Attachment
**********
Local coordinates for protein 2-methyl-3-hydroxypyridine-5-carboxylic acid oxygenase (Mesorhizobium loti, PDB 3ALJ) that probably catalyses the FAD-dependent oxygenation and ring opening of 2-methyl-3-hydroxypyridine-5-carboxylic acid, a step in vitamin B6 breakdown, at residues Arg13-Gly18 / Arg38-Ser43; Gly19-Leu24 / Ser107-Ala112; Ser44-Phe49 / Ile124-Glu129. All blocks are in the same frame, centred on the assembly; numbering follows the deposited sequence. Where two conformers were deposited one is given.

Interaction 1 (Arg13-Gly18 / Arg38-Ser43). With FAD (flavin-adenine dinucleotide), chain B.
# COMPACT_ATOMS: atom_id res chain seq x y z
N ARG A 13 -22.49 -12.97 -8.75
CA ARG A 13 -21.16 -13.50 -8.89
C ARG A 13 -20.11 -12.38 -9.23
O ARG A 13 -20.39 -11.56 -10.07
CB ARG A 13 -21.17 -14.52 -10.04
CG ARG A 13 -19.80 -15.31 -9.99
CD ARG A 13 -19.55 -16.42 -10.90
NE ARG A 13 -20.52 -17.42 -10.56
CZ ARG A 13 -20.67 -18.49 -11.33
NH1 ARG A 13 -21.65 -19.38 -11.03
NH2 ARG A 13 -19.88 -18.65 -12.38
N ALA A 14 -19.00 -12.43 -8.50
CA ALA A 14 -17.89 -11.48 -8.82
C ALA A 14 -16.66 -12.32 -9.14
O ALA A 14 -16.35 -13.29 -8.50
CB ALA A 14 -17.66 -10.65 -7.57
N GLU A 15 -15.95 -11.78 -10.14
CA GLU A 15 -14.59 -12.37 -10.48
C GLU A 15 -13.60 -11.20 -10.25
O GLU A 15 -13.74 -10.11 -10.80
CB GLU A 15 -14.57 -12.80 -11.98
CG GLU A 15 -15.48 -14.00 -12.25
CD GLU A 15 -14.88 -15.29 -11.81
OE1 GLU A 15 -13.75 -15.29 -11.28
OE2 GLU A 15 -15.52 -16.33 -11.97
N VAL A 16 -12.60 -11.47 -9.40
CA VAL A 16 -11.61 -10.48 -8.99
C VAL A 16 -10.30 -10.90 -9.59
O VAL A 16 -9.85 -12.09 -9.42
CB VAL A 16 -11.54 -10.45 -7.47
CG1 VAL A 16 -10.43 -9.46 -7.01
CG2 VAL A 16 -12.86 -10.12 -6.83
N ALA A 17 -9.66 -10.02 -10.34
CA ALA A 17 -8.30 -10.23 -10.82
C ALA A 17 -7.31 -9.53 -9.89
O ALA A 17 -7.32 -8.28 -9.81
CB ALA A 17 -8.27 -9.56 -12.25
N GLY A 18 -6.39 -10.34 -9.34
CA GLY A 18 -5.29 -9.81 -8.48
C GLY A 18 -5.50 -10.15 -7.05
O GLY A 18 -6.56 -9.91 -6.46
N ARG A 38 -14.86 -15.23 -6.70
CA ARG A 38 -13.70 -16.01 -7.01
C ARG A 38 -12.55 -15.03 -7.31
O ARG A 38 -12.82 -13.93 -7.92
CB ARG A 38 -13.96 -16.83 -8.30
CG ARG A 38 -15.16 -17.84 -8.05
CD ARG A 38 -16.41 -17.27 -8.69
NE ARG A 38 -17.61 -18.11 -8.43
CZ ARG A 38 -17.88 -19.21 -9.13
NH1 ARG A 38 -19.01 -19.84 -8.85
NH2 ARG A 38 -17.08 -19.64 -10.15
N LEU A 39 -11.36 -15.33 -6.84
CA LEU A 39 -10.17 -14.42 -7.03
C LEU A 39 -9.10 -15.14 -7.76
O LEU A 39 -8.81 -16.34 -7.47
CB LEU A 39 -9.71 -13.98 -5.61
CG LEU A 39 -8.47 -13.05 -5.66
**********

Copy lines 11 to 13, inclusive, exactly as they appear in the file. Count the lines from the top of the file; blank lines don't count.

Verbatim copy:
NE ARG A 13 -20.52 -17.42 -10.56
CZ ARG A 13 -20.67 -18.49 -11.33
NH1 ARG A 13 -21.65 -19.38 -11.03